UNITED STATES DISTRICT COURT WESTERN DISTRICT OF NEW YORK
December 14, 2010
CRAIG M. LYNCH, PETITIONER,
SUPERINTENDENT HAROLD GRAHAM, RESPONDENT.
The opinion of the court was delivered by: William M. Skretny Chief Judge United States District Court
DECISION and ORDER
Petitioner has applied to the Court for appointment of counsel on the basis that he lacks the knowledge to proceed with his petition for a writ of habeas corpus without counsel. (Docket Nos. 15 and 18.) Under 28 U.S.C. § 1915(e)(1), the Court may appoint counsel to assist indigent litigants. See, e.g., Sears, Roebuck & Co. v. Charles W. Sears Real Estate, Inc., 865 F.2d 22, 23 (2d Cir. 1988). Moreover, pursuant to Rule 8(c) of the Rules Governing Section 2254 Cases in the United States District Courts, counsel may be appointed at any stage of the proceeding "if the interests of justice so require."
It is clear that prisoners have no constitutional right to counsel when bringing collateral attacks upon their convictions. Pennsylvania v. Finley, 481 U.S. 551, 555, 107 S.Ct. 1990, 1993, 95 L.Ed.2d 539 (1987); Murray v. Giarratano, 492 U.S. 1, 109 S.Ct. 2765, 106 L.Ed.2d 1 (1989). Habeas petitioners who qualify under the Criminal Justice Act, however, are entitled to counsel if an evidentiary hearing is required, Rules Governing Section 2254 Cases in the United States District Courts, Rule 8(c), see Graham v. Portuondo, 506 F.3d 105 (2d Cir. 2007), as are indigent petitioners who seek to vacate or set aside a sentence of death. 21 U.S.C. § 848(q)(1)(4)(B); McFarland v. Scott, 512 U.S. 849, 114 S.Ct. 2568, 2571, 129 L.Ed.2d 666 (1994).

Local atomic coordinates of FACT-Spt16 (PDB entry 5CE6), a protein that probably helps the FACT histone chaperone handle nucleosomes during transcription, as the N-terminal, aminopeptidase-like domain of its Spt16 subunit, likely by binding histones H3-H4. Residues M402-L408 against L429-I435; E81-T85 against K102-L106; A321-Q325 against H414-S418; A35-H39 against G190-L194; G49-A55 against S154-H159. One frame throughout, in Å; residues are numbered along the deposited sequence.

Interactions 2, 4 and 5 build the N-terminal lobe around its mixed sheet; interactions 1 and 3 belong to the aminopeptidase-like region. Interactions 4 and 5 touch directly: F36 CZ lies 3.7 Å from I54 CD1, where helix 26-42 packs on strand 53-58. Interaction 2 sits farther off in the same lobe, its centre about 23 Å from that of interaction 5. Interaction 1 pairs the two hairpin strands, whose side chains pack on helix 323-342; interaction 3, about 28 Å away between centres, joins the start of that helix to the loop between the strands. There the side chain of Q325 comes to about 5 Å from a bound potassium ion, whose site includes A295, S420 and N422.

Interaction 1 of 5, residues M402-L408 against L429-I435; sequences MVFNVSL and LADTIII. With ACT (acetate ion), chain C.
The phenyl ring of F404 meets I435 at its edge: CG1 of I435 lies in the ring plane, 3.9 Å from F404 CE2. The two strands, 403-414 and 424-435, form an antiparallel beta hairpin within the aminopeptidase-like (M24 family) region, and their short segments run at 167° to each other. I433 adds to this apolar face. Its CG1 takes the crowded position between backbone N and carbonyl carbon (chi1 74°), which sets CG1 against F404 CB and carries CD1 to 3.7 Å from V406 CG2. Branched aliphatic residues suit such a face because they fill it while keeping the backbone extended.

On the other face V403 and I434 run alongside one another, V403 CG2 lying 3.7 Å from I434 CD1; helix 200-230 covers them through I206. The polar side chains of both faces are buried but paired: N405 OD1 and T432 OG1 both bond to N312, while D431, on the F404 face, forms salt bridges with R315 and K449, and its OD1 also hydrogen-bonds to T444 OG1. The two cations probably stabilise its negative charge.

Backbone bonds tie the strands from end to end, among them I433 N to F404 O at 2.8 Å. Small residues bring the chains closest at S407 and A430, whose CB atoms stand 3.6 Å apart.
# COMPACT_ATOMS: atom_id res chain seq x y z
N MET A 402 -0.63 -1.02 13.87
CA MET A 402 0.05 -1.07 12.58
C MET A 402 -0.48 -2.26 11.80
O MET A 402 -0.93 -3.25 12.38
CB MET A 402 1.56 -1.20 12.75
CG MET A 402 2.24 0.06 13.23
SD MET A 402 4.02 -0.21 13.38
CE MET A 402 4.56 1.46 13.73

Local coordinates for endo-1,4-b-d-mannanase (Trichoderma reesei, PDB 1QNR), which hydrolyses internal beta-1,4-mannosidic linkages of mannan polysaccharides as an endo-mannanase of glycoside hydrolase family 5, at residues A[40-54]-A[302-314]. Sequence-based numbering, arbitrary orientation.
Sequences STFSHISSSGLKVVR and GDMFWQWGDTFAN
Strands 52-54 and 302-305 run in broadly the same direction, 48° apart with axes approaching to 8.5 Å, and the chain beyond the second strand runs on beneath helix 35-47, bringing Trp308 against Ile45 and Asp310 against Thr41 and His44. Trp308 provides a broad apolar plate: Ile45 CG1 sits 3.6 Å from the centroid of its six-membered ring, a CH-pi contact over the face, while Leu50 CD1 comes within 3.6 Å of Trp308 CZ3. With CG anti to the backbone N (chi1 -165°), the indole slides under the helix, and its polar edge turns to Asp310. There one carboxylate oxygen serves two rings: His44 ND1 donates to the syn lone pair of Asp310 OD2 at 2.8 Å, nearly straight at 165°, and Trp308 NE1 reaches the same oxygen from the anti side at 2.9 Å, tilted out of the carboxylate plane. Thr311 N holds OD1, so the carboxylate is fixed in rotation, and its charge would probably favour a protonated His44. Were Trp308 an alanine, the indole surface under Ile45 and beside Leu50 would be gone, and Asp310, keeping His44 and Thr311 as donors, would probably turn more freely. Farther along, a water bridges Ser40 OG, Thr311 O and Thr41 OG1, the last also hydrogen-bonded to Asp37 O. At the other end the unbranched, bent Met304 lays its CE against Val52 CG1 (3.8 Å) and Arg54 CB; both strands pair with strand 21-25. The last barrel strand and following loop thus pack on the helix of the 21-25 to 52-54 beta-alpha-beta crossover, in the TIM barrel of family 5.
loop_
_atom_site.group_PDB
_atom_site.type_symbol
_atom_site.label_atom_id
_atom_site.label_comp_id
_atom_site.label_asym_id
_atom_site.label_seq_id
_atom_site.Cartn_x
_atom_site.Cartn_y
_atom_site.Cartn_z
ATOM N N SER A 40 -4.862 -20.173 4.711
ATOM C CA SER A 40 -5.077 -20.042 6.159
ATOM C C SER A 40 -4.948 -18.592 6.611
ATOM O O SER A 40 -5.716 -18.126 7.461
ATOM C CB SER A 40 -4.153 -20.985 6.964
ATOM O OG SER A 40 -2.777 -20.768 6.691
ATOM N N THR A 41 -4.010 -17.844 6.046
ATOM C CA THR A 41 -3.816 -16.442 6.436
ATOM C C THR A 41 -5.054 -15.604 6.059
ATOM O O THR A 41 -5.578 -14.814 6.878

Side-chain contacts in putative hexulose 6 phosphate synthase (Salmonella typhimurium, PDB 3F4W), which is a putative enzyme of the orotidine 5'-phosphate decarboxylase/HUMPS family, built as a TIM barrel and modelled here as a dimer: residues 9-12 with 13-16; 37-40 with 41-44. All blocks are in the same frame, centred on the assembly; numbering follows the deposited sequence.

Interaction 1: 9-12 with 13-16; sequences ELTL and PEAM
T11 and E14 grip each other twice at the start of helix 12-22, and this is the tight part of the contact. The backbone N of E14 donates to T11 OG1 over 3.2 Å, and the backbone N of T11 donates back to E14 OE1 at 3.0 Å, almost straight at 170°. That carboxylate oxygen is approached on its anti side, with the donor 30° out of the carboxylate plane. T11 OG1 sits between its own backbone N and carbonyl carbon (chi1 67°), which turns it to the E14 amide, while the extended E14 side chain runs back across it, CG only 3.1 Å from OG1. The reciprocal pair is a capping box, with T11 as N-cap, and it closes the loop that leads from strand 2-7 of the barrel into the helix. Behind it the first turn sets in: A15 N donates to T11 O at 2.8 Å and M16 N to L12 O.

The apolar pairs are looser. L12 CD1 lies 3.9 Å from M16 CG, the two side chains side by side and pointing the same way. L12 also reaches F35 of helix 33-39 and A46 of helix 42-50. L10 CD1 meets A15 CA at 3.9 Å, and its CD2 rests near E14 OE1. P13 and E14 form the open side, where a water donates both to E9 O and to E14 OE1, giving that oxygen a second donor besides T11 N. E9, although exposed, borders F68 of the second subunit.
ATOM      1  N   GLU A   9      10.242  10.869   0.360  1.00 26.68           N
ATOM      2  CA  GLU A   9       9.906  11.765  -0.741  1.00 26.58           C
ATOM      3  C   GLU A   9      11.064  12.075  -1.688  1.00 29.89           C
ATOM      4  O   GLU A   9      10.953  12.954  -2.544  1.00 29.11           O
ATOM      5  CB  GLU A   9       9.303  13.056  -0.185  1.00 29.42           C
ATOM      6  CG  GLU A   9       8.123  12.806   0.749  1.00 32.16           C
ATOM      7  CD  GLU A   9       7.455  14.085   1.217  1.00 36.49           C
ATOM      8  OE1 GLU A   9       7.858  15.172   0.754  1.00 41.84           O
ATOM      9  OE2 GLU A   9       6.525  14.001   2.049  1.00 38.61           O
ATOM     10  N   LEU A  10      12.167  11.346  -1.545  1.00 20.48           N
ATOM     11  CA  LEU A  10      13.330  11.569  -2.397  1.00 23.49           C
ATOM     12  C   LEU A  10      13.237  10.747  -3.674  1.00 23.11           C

Appointment of counsel is within the judge's discretion, see In re Martin-Trigona, 737 F.2d 1254, 1260 (2d Cir. 1984). The Court has reviewed the facts presented herein in light of the factors required by law. Specifically, there is no showing at this time that an evidentiary hearing is required, nor is petitioner seeking to vacate or set aside a sentence of death.
In addition, petitioner has not provided the Court with any information which indicates that the interests of justice require the appointment of counsel at this time. Petitioner's motions simply state that he lacks the knowledge to proceed with his petition without counsel. The Court recognizes petitioner's lack of legal knowledge but this lack of knowledge is no different than the hundreds of other pro se litigants who file cases in this Court each year. It alone is not a basis to appoint counsel. The petition is based on the following claims: the trial court's denial of petitioner's motion to suppress statements and physical evidence obtained from an unlawful seizure of petitioner by Division of Parole, the prosecutor's summation was prejudicial, the improper admission of photographs of the deceased victim and DNA evidence, the trial court's denial of petitioner's request to call a witness and the ineffective assistance of appellate counsel. It does not appear at this time that petitioner needs the assistance of counsel to present these claims, which appear to be ones which can be addressed and reviewed solely by means of the records of the underlying criminal proceedings already provided to the Court.
Based on this review, petitioner's motion for appointment of counsel is denied without prejudice at this time. It is the petitioner's responsibility to retain an attorney or press forward with this proceeding pro se. 28 U.S.C. § 1654.
Buffalo, New York
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